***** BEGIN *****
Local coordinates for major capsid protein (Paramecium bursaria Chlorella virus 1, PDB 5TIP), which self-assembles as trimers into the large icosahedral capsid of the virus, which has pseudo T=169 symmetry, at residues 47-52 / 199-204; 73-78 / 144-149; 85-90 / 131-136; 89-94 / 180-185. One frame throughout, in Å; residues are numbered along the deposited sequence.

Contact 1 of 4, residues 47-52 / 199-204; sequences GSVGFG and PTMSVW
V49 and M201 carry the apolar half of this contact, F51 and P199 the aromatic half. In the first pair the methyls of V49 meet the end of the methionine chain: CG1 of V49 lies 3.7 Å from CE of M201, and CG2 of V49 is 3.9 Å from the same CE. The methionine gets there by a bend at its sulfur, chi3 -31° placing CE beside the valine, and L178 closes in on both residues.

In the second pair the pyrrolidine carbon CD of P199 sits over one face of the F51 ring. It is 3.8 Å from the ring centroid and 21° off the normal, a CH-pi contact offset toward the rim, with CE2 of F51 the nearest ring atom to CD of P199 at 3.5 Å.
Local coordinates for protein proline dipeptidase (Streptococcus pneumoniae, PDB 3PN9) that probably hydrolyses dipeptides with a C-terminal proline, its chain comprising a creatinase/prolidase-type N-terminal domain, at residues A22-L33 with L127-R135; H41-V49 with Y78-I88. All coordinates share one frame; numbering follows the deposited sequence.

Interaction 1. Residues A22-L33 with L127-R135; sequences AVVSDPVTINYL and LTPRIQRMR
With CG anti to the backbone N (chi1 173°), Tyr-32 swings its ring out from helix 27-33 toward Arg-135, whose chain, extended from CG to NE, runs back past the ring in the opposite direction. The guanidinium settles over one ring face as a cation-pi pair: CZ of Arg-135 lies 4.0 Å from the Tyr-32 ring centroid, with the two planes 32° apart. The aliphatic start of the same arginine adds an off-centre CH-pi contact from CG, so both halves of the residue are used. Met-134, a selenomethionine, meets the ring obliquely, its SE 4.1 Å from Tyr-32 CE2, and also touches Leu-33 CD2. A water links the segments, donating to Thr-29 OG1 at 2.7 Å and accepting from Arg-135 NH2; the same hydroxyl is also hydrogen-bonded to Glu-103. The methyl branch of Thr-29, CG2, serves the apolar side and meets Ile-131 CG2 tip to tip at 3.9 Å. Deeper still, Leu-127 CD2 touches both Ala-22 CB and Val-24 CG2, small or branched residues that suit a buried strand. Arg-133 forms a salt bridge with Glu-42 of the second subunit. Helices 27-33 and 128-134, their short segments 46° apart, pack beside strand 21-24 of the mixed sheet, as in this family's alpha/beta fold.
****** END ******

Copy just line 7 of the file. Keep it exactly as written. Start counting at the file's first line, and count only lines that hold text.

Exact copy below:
With CG anti to the backbone N (chi1 173°), Tyr-32 swings its ring out from helix 27-33 toward Arg-135, whose chain, extended from CG to NE, runs back past the ring in the opposite direction. The guanidinium settles over one ring face as a cation-pi pair: CZ of Arg-135 lies 4.0 Å from the Tyr-32 ring centroid, with the two planes 32° apart. The aliphatic start of the same arginine adds an off-centre CH-pi contact from CG, so both halves of the residue are used. Met-134, a selenomethionine, meets the ring obliquely, its SE 4.1 Å from Tyr-32 CE2, and also touches Leu-33 CD2. A water links the segments, donating to Thr-29 OG1 at 2.7 Å and accepting from Arg-135 NH2; the same hydroxyl is also hydrogen-bonded to Glu-103. The methyl branch of Thr-29, CG2, serves the apolar side and meets Ile-131 CG2 tip to tip at 3.9 Å. Deeper still, Leu-127 CD2 touches both Ala-22 CB and Val-24 CG2, small or branched residues that suit a buried strand. Arg-133 forms a salt bridge with Glu-42 of the second subunit. Helices 27-33 and 128-134, their short segments 46° apart, pack beside strand 21-24 of the mixed sheet, as in this family's alpha/beta fold.